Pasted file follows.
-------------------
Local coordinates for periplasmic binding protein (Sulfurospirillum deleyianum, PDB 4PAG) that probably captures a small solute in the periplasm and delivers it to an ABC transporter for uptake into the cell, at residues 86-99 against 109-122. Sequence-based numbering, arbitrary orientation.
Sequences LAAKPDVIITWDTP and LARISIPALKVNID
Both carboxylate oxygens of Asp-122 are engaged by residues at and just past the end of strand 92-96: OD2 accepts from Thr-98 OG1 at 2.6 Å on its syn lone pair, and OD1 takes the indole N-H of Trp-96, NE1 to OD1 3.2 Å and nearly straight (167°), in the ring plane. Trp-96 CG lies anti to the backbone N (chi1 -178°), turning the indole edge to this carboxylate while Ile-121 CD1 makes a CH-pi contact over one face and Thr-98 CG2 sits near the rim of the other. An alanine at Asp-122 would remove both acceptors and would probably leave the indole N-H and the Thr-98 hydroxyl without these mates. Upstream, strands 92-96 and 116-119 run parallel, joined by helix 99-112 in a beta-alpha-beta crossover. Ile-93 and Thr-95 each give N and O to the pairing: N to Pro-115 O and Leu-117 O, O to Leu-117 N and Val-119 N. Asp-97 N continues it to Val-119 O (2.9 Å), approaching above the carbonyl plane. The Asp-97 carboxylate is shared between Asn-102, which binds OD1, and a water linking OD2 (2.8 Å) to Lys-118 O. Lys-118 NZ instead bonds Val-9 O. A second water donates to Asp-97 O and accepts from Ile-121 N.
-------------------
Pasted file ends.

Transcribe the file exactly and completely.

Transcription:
Local coordinates for periplasmic binding protein (Sulfurospirillum deleyianum, PDB 4PAG) that probably captures a small solute in the periplasm and delivers it to an ABC transporter for uptake into the cell, at residues 86-99 against 109-122. Sequence-based numbering, arbitrary orientation.
Sequences LAAKPDVIITWDTP and LARISIPALKVNID
Both carboxylate oxygens of Asp-122 are engaged by residues at and just past the end of strand 92-96: OD2 accepts from Thr-98 OG1 at 2.6 Å on its syn lone pair, and OD1 takes the indole N-H of Trp-96, NE1 to OD1 3.2 Å and nearly straight (167°), in the ring plane. Trp-96 CG lies anti to the backbone N (chi1 -178°), turning the indole edge to this carboxylate while Ile-121 CD1 makes a CH-pi contact over one face and Thr-98 CG2 sits near the rim of the other. An alanine at Asp-122 would remove both acceptors and would probably leave the indole N-H and the Thr-98 hydroxyl without these mates. Upstream, strands 92-96 and 116-119 run parallel, joined by helix 99-112 in a beta-alpha-beta crossover. Ile-93 and Thr-95 each give N and O to the pairing: N to Pro-115 O and Leu-117 O, O to Leu-117 N and Val-119 N. Asp-97 N continues it to Val-119 O (2.9 Å), approaching above the carbonyl plane. The Asp-97 carboxylate is shared between Asn-102, which binds OD1, and a water linking OD2 (2.8 Å) to Lys-118 O. Lys-118 NZ instead bonds Val-9 O. A second water donates to Asp-97 O and accepts from Ile-121 N.